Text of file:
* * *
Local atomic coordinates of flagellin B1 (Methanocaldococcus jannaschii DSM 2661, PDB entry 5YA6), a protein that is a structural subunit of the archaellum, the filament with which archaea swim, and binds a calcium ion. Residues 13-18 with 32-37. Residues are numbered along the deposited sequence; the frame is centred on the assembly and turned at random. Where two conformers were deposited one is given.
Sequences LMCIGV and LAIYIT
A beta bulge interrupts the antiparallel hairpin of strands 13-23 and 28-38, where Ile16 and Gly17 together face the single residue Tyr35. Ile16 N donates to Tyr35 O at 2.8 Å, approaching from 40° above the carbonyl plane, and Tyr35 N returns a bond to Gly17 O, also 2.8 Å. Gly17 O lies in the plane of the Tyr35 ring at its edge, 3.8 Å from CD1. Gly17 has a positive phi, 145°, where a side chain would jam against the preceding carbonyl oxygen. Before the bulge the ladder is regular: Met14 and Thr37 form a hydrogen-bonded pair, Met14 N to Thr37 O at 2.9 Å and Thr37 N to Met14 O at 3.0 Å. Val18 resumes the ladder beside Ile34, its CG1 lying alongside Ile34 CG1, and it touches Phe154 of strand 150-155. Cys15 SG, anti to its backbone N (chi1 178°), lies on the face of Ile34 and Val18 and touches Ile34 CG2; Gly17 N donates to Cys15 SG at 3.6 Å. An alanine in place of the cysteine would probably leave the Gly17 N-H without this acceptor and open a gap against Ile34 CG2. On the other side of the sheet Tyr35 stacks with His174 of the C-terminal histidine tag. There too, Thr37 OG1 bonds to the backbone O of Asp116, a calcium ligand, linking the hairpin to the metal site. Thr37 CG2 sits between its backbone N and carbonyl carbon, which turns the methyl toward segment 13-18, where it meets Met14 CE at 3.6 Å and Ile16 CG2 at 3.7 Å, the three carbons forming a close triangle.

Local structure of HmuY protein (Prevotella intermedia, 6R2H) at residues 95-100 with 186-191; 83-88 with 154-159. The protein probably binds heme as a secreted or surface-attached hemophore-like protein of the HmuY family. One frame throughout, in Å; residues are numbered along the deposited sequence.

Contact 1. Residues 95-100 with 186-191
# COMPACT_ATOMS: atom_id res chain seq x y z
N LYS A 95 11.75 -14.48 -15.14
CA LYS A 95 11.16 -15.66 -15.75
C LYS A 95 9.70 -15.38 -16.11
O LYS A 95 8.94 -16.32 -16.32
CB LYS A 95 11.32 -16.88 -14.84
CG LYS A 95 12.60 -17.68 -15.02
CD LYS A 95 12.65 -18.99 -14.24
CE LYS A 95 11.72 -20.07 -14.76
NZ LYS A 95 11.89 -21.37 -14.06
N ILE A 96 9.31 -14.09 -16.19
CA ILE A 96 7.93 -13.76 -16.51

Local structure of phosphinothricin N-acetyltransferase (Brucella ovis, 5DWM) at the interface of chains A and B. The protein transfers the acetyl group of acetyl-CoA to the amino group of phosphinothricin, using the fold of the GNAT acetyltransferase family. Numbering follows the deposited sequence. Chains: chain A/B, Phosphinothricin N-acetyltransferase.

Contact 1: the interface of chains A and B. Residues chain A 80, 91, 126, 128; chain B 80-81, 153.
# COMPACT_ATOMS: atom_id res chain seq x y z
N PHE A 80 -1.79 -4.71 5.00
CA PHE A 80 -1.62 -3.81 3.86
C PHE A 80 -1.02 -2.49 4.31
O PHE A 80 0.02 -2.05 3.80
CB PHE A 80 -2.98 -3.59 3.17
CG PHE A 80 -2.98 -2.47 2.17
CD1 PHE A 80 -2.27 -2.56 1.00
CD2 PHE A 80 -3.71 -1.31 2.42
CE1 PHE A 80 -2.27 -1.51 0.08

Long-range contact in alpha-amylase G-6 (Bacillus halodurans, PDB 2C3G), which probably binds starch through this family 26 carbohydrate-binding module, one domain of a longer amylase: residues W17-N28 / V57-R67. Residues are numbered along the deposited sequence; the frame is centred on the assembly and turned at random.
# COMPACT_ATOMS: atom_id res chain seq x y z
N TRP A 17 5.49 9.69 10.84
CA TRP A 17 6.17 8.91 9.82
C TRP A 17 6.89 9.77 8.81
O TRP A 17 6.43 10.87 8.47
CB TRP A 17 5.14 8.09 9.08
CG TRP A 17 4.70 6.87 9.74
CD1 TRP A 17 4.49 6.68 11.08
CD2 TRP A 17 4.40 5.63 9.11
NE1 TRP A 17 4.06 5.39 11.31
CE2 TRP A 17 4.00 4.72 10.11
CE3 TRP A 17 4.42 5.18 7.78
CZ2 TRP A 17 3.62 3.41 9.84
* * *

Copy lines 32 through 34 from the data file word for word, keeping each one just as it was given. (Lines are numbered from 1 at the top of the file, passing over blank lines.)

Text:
N TRP A 17 5.49 9.69 10.84
CA TRP A 17 6.17 8.91 9.82
C TRP A 17 6.89 9.77 8.81